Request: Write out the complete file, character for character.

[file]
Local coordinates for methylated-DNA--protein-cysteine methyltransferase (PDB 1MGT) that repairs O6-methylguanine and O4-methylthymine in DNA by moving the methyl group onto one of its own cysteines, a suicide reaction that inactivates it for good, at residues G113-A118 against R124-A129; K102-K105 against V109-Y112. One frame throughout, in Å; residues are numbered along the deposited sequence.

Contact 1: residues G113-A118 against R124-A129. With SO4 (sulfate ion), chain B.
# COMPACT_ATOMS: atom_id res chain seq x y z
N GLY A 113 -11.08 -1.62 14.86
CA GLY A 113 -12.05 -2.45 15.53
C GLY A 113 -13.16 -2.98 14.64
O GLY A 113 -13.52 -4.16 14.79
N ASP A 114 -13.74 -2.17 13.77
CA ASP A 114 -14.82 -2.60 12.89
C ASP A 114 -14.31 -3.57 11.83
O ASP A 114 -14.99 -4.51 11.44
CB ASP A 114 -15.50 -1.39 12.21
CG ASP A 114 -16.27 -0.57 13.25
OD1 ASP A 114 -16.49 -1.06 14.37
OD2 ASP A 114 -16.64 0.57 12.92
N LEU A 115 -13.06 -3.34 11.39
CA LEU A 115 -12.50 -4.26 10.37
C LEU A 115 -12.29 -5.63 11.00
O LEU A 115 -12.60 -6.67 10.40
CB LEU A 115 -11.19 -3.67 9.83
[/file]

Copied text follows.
Local coordinates for methylated-DNA--protein-cysteine methyltransferase (PDB 1MGT) that repairs O6-methylguanine and O4-methylthymine in DNA by moving the methyl group onto one of its own cysteines, a suicide reaction that inactivates it for good, at residues G113-A118 against R124-A129; K102-K105 against V109-Y112. One frame throughout, in Å; residues are numbered along the deposited sequence.

Contact 1: residues G113-A118 against R124-A129. With SO4 (sulfate ion), chain B.
# COMPACT_ATOMS: atom_id res chain seq x y z
N GLY A 113 -11.08 -1.62 14.86
CA GLY A 113 -12.05 -2.45 15.53
C GLY A 113 -13.16 -2.98 14.64
O GLY A 113 -13.52 -4.16 14.79
N ASP A 114 -13.74 -2.17 13.77
CA ASP A 114 -14.82 -2.60 12.89
C ASP A 114 -14.31 -3.57 11.83
O ASP A 114 -14.99 -4.51 11.44
CB ASP A 114 -15.50 -1.39 12.21
CG ASP A 114 -16.27 -0.57 13.25
OD1 ASP A 114 -16.49 -1.06 14.37
OD2 ASP A 114 -16.64 0.57 12.92
N LEU A 115 -13.06 -3.34 11.39
CA LEU A 115 -12.50 -4.26 10.37
C LEU A 115 -12.29 -5.63 11.00
O LEU A 115 -12.60 -6.67 10.40
CB LEU A 115 -11.19 -3.67 9.83